Disorderly development

A comparatively new breed of business players namely Realtors have arrived on the national scene, their activity presently confined to urban spaces. The term refers to a person who acts as an agent for the sale and purchase of buildings (and land) obviously for a living by grabbing his cut in the deal, leaving the seller with plush cash and the buyer with real estate. Old timers in Mysuru may recall such agents could be found operating in the city virtually unnoticed, unlike their counterparts of our times who are thriving like never before given their posh offices and glitzy advertisements to virtually draw people with ample cash to their net. A section among the realtors have come to be identified as developers whose rising presence cannot go unnoticed in most cities across the country, including Mysuru, where the government arm of this marauding sector goes by the name MUDA (Mysuru Urban Development Authority), with similar establishments in many other cities of Karnataka. The two terms realtor and developer have virtually become synonymous.

Development mantra being chanted by some of the Ministers both in the Union Government and Government of Karnataka, also has a long history of more than 11 decades with the then Mysore Government establishing the City Improvement Trust Board (CITB) in 1904, said to be one of the first ever such institution in the country. The mandate for the body consisted of planning new extensions and create modern civic amenities in the city. Notably, cash and graft didn’t loom large in the business operations of CITB.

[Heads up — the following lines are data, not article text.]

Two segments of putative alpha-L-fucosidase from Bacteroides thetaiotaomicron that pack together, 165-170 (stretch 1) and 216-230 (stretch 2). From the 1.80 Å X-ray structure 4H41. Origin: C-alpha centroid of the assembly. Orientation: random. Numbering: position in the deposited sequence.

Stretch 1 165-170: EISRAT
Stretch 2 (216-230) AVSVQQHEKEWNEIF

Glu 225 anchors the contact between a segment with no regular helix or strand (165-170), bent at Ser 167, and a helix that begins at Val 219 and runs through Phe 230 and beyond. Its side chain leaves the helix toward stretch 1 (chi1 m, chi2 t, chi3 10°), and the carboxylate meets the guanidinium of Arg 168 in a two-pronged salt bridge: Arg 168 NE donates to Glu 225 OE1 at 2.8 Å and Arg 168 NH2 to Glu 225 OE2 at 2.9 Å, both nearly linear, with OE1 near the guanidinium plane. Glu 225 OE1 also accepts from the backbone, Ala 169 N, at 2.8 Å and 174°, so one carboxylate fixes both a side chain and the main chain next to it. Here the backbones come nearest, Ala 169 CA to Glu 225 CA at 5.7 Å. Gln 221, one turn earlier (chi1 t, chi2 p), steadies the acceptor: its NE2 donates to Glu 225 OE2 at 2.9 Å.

Given the relatively small number of residents in urban spaces at large, particularly Mysore of the early days of CITB, legend has it that people had to be coaxed to buy residential sites and build their own dwellings unlike the scenario of today in which the number of people seeking residential sites in different parts of the city from MUDA has outstripped the number of sites on offer many times over, resulting in manipulations of the kind and on a scale which are common knowledge. The handful of residential extensions that constitute Mysore of bygone days have expanded to the present 65-Ward geographical expanse, popularly perceived as development, forgetting the poor capacity of the civic body of the city to provide civic amenities and services that qualifies to be accepted as development.

While developers have caused a major change in the city’s skyline and real estate is sought by people on an unprecedented scale, the rural areas are yet to figure in the country’s and the State’s development process. The head of the National Institute of Rural Development, speaking at a conference in city last week, has averred that rural development is not possible without education. Has education played its role in development of cities? is a question one is promoted to ask.

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